I took my first improv class in 2003, I restarted in and have been doing it consistently since 2005, I was on my first indie improv team in 2006, I got on a UCB house team in 2009, I’ve been coaching consistently since I think 2009, I’ve taken dozens of classes and done hundreds of shows, and I started thinking of myself as a good improviser last month.
Message boards have fallen out of favor, and I feel like there are times when they’d be useful and we don’t have a great substitute. I thought of this when the improv community got all ruffled about Triple Crown recently: the whole thing played out over social media, but Facebook comment threads are limited to people who know each other, and Tumblr would be unwieldy for something like a thread (i.e. you’d have to reblog every time you wanted to make a short comment). Something like a message board would be great for something like the improv community, which is big enough that nobody knows everybody, but small enough that common concerns arise (plus a constant influx of new people, so nobody will ever know everybody and there will always be perennial topics to revisit). But it’s a cultural thing, not a utilitarian thing; message boards exist, but people don’t use them. I’m not saying we should; I don’t want to. Social media covers most of it. But not all of it.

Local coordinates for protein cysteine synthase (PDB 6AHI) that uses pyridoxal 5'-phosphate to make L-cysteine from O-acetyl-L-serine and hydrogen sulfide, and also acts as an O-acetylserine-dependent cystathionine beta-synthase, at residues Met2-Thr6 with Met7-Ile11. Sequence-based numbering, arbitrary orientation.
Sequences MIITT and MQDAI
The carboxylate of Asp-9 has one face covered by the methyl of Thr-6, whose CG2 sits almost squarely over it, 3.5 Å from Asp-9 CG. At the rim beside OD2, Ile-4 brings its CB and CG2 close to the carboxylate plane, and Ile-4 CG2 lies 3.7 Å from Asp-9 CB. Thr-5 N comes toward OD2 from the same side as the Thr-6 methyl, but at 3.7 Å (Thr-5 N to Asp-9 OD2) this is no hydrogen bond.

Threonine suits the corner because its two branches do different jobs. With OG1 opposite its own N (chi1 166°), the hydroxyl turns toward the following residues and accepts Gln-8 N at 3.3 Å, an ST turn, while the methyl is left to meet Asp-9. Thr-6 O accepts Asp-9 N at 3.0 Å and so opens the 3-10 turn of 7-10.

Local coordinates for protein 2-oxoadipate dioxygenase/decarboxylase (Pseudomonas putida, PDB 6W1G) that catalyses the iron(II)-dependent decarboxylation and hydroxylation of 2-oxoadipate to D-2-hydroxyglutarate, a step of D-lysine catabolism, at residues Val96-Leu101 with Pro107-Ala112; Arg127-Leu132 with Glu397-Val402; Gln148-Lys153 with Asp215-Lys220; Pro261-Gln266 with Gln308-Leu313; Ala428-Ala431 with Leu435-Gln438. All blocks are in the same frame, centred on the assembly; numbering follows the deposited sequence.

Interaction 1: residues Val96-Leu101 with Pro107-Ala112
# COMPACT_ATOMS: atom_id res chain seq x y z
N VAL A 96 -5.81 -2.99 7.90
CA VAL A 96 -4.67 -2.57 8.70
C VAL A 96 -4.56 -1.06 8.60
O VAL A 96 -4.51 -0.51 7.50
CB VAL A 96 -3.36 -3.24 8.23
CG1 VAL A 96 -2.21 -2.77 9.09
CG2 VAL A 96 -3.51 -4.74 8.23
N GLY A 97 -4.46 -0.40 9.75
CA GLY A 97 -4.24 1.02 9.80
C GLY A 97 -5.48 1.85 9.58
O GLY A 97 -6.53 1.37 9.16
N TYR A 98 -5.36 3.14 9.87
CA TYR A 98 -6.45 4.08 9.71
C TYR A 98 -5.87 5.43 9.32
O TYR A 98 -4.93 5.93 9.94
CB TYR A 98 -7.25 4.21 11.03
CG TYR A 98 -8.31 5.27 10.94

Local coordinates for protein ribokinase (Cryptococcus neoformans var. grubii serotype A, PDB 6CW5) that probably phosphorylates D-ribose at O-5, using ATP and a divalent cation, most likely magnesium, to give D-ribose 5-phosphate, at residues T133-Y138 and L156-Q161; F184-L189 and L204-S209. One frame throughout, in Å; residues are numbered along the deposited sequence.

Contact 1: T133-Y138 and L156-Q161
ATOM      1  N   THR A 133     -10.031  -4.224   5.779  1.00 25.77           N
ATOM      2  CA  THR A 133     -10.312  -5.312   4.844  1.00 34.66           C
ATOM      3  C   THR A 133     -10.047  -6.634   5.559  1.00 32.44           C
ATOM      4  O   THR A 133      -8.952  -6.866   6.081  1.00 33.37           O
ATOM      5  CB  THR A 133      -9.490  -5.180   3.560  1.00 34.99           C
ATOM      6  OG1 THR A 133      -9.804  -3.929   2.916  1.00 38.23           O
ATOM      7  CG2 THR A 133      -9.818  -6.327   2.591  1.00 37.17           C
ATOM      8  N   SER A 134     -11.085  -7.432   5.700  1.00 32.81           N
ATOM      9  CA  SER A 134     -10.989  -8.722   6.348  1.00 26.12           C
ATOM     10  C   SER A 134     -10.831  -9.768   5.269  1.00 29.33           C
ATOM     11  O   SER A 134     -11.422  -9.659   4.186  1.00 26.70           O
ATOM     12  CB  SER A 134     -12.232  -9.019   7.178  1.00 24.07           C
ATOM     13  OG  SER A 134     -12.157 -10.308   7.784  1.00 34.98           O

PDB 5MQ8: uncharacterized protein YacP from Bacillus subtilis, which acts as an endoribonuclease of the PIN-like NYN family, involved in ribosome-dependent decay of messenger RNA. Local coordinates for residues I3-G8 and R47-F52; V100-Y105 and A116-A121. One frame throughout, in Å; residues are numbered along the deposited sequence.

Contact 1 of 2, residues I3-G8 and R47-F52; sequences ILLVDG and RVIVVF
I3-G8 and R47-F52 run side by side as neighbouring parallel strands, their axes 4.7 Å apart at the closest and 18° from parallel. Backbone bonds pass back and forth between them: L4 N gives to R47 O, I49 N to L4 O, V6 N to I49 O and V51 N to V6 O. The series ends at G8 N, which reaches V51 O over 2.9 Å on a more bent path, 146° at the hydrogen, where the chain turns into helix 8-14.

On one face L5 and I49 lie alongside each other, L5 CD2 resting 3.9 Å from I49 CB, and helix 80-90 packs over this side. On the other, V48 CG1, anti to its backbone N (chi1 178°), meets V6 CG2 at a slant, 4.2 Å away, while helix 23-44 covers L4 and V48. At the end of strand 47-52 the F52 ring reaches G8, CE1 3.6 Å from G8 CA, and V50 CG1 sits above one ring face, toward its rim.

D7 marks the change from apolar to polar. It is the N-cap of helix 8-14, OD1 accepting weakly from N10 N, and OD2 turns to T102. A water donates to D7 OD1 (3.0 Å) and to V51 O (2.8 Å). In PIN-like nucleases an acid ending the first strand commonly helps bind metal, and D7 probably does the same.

Also: when social media started, it was geared more toward meeting people. Friendster was geared toward dating and networking, and Myspace retained some of that. But all of that seems harder now, largely because legitimate privacy concerns have made social media less searchable and more restricted. I guess you could go join a Facebook group for some common interest, but that seems like more work. I guess some people use Twitter or Tumblr to strike up conversations with strangers, and I know people who’ve made friends that way, but that also seems like more work— it’s more about ongoing content creation, rather than a profile that’s just there. Maybe it’s just me, and my own habits have changed, and I’m less inclined to dick around how I used to. But I used to make friends online, some of whom are still some of my closest friends; that doesn’t happen anymore, and I’m not sure how it could.
1) While internet culture has improved in many ways, it’s gotten worse at bringing people together.
2) It feels strange that so many major cultural shifts in how we interact are 0% because of organic changes and 100% because of specific, intentional functionality changes made by ubiquitous online services.
3) Nostalgia can make any form of crap seem like the good old days.
OK, so the story got a little better in this one, but Beto is smoking mad crack.
I am laughing out loud at the most concisely accurate Love & Rockets review I have ever read.
(I can’t believe I’m linking to a goddamn salon.com article. But it’s fun and good and I believe in positive reinforcement as first resort.)
The New York Times did this profile of Christine Quinn when she was running for mayor, and it was about how she was aggressive and vindictive in her use of power, and it got a lot of backlash from people who felt those same qualities in a man would be praised as assertive leadership skills, and I agreed, but I didn’t get why that was an argument against criticizing Quinn instead of an argument in favor of similarly criticizing lots of male leaders. I think about that a lot.